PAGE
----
cAMP, Myo-inositol 1 Phosphate (IP1), and Calcium Measurements

cAMP level in cell lysate (10 μg) was measured by chemiluminescent enzyme-linked immunosorbent assay kit (Cell Biolabs). Quantitative assay of IP1 was performed according to the manufacturer’s protocol (IP-One Tb Cisbio Bioassays). Briefly, cells were plated in a 96-well black clear-bottom plate (50,000 cells/well) overnight. The level of IP1 in cell lysate was measured by use of SpectraMax M5 (Molecular Devices; Fluorescence ratio: 668/620 nm). Changes in intracellular cytosolic calcium level were evaluated by using calcium-sensitive dye Fluo-4AM (Calcium assay kit, Molecular Probes) with a fluorescence microplate reader (Spectramax, Molecular Devices). Cells were loaded with Fluo-4AM dye in HEPES-buffered Modified Hanks’ Balanced Salt Solution without phenol red and calcium. Cells were incubated for 10 min at 37°C. Quinpirole hydrochloride (QH) at the indicated doses was added to cells and fluorescence intensity was recorded at 5 min intervals over 30 min at room temperature.

Preparation of Fluorescently Labeled JEV

Japanese encephalitis virus was purified and labeled with Lightning-Link Atto-488 (Innova Biosciences) as described (Liang et al., 2011). Briefly, virus was ultracentrifuged through a 35% sucrose cushion at 35,000 rpm in a Beckman SW41 rotor for 3.5 h at 4°C. The viral pellets were re-suspended in PBS and labeled with Lightning-Link Atto-488 (Innova Biosciences).

Virus Binding/Entry Assays

Cells were adsorbed with JEV for 2 h with rocking on a linear shaker at room temperature for virus binding/entry assay. The cells were washed three times with cold PBS. Virus binding/entry was evaluated by confocal microscopy with fluorescently labeled (MOI, 20∼30) and plaque-forming assay with unlabeled JEV (MOI, 5). For virus binding assay, cells were adsorbed with JEV for 1 h at 4°C with rocking on linear shaker. For the virus entry assay, cells were adsorbed with JEV for 1 h at 4°C. After a gentle wash with cold medium, cells were shifted to 37°C incubator for 1 h to allow virus entry. Cells were then treated with acid glycine (0.1 M, pH = 3) to inactivate non-internalized virus for 5 min and washed with cold HBSS. Cells were harvested with use of cell scrapers, and the adsorbed viruses were released by passing the cells through a 27-G needle 3 times. Cell lysates were centrifuged at 12,000 rpm for 1 min, and the supernatant was used for plaque-forming assay.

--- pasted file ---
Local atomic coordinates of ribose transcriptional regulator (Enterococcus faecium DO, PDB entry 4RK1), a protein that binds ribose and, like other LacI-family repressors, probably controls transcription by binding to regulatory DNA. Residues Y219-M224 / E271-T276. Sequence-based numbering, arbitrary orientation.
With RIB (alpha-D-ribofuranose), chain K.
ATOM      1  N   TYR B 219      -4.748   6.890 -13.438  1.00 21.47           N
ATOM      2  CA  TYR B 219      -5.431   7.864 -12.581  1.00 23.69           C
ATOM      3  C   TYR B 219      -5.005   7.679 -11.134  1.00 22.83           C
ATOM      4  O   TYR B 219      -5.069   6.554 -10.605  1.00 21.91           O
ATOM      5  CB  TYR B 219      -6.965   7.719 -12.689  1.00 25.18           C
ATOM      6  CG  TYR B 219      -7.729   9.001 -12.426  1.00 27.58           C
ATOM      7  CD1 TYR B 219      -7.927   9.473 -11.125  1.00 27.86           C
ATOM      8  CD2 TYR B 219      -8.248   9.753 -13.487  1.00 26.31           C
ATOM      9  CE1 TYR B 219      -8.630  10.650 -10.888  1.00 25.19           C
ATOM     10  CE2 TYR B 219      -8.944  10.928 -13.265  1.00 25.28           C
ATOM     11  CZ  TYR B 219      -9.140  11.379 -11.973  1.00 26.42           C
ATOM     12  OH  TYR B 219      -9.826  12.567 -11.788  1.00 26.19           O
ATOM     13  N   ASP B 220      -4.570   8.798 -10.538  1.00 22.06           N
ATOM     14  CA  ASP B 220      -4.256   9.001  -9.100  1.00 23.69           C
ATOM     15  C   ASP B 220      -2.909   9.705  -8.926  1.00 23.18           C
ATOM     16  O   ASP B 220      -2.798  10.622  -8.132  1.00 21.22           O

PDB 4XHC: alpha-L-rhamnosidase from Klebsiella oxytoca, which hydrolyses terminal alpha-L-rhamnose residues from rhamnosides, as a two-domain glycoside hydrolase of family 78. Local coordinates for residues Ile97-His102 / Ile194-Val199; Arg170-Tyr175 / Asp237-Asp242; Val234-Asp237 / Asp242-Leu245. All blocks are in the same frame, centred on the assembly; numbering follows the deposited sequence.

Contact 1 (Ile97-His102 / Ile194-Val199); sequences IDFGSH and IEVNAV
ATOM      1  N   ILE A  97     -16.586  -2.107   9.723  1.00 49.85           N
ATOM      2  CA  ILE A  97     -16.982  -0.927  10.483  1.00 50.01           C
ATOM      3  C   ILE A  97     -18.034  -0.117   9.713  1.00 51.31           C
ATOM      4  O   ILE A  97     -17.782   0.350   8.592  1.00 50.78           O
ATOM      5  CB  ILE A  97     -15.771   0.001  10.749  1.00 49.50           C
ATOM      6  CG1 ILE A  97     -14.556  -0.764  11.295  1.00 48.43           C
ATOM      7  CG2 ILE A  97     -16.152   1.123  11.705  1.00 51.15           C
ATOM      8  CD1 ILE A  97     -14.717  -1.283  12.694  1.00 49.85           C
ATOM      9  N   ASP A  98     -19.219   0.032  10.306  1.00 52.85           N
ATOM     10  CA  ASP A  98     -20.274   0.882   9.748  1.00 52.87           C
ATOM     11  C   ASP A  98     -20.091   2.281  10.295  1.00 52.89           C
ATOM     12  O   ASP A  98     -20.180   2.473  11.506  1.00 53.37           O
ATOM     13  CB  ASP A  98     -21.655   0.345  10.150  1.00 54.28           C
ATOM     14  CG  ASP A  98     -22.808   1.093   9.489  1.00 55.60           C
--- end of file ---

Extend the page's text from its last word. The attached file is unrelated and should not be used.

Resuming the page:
Flow Cytometry

Cells were plated in a 6-well plate for overnight. After treatments, cells were immunostained with anti-integrin β3 (BD Biosciences, 611140) or anti-vimentin (Sigma, V6389) without cell permeabilization for 1 h, then washed thoroughly and incubated with Alexa Fluor-488-conjugated secondary antibody (Molecular Probes) for 1 h at room temperature. After washing, cells were harvested with use of cell scrapers and passed through cell strainer. FACSCanto flow cytometry was used to measure signal intensity of respective proteins.

Statistical Analysis

Data are presented as mean ± standard deviation (SD). For comparison of three or more categorical data, ANOVA-Bonferroni post hoc test was used. Two categorical data were compared by independent Student t-test. The statistical tests were two-tailed and significance was set at P < 0.05 and < 0.01. For immunoblotting, the band density was quantified by use of ImageJ (US National Institutes of Health). A survival curve was descriptively analyzed by use of SigmaPlot v10.0 (Systat Software). Determination of the median survival time (T50) and P-values, by the log-rank test, involved used of Prism v5.0 (GraphPad Software).

Results

JEV Modulates Dopamine Levels

To investigate whether JEV affects dopamine production, we used dopaminergic human neuroblastoma BE(2)C cells, which show a high level of TH activity for dopamine synthesis (Kim et al., 1996). JEV-infected BE(2)C cells released a significantly higher level of dopamine at 3 and 6 h post-infection (hpi) as compared with mock-infected cells; however, at later times of 24 and 36 hpi dopamine release was reduced by JEV infection (Figure 1A), probably due to cytopathic effect caused by JEV. Consistently, JEV also modulated the rate-limiting enzyme of dopamine biosynthesis, with an increase of phospho-TH levels at 3 and 6 hpi and decrease at later times, when JEV-NS3 was abundant (Figure 1B). Notably, UV-inactivated JEV (UV-JEV) also significantly increased dopamine and phospho-TH levels at 3 and 6 hpi but different from that of JEV, the levels were not decreased by UV-JEV at 24 and 36 hpi (Figures 1A,B). These data suggest that JEV increases dopamine levels at the early stage of infection probably through viral binding/entry.